There were two beautiful services for my friend Mary this weekend. It felt good to cry, to share stories, and to meet people from her past whom I’ve heard Mary talk about fondly for years. And we all miss her terribly, and are sort of fumbling our way into a life lived without her. As one of her friends said, we all need to keep calm and Mary on.
Over the last several months, as Mary’s illness progressed, I kept making the same offer to God. Look, God, if you bust out with a miracle here and cure Mary’s cancer, I promise I will write about it and tell the world about her miraculous healing and so many people will come to believe in you. Win-win siutation! I was, very clearly, in the Bargaining phase.
It did not happen that way, for reasons that I cannot presume to know. But over the last few days, I have realized that Mary’s very life, short though it was, was still a kind of miracle. And I realized that I can still write about her, and that her spirituality just might help people come to know God a little bit better, because if anyone ever radiated the love of God, Mary did.
So I’m sharing a few things that I’ve learned from being Mary’s friend. They are things that she did instinctively, and often, and they really do — to use that old cliche — make the world a nicer place.
1. Make a little human connection with everyone, even with people you’ll never see again. When it came to salesclerks and waiters, Mary could make an instant connection with a compliment, an observation, or a friendly question. She could put herself in the shoes of the overworked sales clerk and empathize with their situation, letting them know that she was with them, not against them. At this time of year, when stores are overrun and tempers are short and cashiers are overwhelmed, this reminder is especially apt.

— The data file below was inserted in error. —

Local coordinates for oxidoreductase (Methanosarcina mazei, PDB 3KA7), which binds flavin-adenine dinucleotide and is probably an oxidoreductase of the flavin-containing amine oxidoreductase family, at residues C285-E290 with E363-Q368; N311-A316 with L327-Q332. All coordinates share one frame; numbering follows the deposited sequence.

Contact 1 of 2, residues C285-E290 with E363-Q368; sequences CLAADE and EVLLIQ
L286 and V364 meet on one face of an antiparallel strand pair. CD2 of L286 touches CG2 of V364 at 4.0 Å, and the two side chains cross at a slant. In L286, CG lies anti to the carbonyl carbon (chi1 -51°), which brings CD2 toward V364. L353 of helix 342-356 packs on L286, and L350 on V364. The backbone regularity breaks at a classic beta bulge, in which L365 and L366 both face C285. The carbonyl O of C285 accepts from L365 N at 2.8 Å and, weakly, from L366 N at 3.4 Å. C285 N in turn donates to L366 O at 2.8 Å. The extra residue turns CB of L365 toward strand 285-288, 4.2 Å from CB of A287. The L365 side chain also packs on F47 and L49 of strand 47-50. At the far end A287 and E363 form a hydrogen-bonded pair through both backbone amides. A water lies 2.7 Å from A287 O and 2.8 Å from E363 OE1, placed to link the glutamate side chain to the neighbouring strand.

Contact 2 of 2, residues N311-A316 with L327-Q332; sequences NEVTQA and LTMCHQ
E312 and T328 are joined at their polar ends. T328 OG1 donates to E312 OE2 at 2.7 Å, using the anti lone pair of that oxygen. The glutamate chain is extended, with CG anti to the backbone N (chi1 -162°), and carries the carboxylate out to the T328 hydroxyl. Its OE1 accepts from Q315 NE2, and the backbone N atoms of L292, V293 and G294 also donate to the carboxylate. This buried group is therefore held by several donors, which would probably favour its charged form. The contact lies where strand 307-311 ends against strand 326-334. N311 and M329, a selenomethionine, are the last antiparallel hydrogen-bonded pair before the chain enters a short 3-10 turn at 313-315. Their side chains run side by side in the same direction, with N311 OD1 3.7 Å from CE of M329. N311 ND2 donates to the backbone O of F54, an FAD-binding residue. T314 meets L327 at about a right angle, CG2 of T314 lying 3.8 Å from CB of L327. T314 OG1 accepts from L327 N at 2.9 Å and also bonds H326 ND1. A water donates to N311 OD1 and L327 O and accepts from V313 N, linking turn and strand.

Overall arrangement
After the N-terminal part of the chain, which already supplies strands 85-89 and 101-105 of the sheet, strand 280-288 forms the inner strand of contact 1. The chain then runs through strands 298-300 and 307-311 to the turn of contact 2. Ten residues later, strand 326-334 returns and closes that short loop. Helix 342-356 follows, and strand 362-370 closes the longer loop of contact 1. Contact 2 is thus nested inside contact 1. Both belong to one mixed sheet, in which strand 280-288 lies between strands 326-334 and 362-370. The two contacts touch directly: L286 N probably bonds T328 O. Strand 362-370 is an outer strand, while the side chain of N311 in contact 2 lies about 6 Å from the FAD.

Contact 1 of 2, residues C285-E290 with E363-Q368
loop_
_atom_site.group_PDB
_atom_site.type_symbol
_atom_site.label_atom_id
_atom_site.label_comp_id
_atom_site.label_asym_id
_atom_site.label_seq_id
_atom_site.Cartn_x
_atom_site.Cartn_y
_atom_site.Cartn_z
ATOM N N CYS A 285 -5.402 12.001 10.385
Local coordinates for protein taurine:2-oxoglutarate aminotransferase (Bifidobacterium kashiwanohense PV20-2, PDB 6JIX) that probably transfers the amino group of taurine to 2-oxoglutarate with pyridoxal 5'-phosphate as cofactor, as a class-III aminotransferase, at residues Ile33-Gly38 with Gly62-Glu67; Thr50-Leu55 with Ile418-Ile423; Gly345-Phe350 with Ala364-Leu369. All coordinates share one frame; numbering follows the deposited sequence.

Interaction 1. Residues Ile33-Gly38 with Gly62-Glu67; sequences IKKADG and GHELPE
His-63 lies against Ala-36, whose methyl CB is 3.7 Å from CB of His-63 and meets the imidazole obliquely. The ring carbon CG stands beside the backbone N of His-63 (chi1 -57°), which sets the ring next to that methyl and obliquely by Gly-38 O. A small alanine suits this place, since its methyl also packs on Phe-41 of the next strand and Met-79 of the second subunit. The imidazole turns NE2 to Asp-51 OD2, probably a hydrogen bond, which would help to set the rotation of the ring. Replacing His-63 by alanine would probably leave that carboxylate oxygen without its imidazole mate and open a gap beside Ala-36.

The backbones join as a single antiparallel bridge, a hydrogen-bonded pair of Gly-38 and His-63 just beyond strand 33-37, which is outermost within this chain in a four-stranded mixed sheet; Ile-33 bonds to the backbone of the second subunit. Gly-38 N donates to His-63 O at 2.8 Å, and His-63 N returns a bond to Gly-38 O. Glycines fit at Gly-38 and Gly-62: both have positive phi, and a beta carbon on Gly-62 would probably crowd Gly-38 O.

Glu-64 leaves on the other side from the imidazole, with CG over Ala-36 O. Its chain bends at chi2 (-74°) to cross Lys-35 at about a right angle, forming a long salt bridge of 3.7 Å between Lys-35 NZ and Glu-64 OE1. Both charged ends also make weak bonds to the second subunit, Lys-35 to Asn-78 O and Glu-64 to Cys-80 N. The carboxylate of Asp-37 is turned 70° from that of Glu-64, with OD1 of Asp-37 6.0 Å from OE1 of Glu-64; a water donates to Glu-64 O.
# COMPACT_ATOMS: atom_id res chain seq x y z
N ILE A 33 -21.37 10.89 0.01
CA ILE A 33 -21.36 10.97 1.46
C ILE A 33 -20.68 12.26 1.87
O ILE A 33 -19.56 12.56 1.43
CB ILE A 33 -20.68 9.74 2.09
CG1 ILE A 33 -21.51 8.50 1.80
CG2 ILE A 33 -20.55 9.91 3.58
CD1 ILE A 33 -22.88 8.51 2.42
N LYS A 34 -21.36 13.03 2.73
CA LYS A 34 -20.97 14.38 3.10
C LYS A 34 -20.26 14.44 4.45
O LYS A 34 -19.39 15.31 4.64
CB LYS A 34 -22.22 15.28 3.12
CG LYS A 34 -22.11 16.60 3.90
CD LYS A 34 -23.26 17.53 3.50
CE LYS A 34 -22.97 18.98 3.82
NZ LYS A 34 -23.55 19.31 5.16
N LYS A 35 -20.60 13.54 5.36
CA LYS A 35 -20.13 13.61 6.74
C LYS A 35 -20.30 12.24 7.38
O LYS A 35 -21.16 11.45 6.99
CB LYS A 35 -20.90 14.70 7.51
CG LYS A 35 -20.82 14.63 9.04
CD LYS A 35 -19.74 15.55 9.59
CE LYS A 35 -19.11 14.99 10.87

2. Find something beautiful in your immediate surroundings, and savor it. As a photographer, Mary did this in spades. She could see a bin of erasers in a store and marvel at their color and texture and then photograph them in a way that made them look like priceless works of art.
3. Get goofy. For all the suffering Mary put up with in her life, namely two separate bouts with cancer, she had an irrepressible sense of fun. As Scott and I were going through the photos on her hard drive, looking for some to decorate the hall for the reception, we came upon this photo and laughed.
It’s one of a series of photos Mary took in our backyard about six years ago, at a barbecue with friends. Fueled by sangria and inspired by the grimaces of the tiki mugs, we raided the house to find all sorts of random tchotchkes and figurines. Taking them to the backyard table, we invented a story for the characters, told in a series of ten photographs, each with a handwritten caption. That was the kind of fun that would spontaneously happen when Mary was around. From her sister’s eulogy, I learned that when Mary was a teenager, she snuck out of the house one night, headed to a friend’s yard, and drew happy faces on every orange on the orange tree. When her friend looked out the window, she was greeted by a tree full of smiles. Mary brought goofy fun to an art form.